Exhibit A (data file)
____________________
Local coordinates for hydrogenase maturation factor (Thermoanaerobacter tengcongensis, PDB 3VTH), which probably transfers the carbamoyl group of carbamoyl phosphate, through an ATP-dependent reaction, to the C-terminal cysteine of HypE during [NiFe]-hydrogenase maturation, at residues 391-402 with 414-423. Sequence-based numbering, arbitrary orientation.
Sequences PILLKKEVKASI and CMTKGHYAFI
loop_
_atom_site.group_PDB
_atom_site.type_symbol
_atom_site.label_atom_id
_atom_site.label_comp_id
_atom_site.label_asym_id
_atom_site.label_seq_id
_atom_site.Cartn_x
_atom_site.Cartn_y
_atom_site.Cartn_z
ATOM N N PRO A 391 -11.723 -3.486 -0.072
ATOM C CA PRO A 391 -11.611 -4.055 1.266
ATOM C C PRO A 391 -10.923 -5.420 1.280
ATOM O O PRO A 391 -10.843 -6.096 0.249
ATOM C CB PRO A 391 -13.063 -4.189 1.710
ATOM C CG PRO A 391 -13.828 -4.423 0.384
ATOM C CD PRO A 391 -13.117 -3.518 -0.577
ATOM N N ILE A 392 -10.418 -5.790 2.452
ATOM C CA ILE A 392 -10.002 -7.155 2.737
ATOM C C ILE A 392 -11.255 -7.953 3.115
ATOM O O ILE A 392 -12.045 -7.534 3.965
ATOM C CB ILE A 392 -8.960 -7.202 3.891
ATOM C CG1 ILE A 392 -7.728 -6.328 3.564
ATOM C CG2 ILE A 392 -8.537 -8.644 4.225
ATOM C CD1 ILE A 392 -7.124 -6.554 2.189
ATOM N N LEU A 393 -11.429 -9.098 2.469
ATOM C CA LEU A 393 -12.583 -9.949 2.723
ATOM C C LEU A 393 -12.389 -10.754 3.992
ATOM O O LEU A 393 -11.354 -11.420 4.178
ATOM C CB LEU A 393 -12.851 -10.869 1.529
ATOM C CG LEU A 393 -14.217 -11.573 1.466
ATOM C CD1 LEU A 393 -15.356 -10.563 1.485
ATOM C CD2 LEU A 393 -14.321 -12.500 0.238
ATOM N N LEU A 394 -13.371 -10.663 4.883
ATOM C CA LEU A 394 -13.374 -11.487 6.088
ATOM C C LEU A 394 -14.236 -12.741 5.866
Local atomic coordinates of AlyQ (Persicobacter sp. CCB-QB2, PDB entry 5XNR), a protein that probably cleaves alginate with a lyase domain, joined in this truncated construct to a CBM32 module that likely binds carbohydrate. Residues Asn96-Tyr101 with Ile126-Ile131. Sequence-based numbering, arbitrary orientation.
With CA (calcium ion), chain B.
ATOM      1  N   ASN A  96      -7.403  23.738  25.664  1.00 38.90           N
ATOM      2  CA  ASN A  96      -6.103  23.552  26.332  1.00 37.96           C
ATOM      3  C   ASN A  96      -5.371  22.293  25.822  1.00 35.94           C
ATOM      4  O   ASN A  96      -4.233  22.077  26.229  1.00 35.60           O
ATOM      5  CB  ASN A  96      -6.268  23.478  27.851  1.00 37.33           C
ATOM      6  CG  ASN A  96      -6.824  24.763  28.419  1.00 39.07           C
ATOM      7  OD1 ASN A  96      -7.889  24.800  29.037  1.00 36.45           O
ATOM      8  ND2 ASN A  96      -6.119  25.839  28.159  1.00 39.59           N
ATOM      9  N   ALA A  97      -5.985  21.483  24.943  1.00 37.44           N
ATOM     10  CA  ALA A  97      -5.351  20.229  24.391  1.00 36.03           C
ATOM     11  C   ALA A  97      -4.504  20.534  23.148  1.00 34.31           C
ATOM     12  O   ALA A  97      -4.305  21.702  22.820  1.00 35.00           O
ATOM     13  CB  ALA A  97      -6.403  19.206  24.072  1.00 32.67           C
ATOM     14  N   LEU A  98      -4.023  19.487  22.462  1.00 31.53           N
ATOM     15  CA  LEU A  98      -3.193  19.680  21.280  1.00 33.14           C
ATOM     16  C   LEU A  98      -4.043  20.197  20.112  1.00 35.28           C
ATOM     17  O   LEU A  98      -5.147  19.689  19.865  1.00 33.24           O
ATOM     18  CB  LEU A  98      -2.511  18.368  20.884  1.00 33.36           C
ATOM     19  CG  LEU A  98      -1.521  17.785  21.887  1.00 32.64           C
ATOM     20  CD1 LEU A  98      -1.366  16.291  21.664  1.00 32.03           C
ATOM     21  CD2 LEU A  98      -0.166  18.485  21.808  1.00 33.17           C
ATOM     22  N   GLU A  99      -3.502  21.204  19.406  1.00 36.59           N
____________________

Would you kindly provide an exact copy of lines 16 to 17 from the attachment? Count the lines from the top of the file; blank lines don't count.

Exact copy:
ATOM O O PRO A 391 -10.843 -6.096 0.249
ATOM C CB PRO A 391 -13.063 -4.189 1.710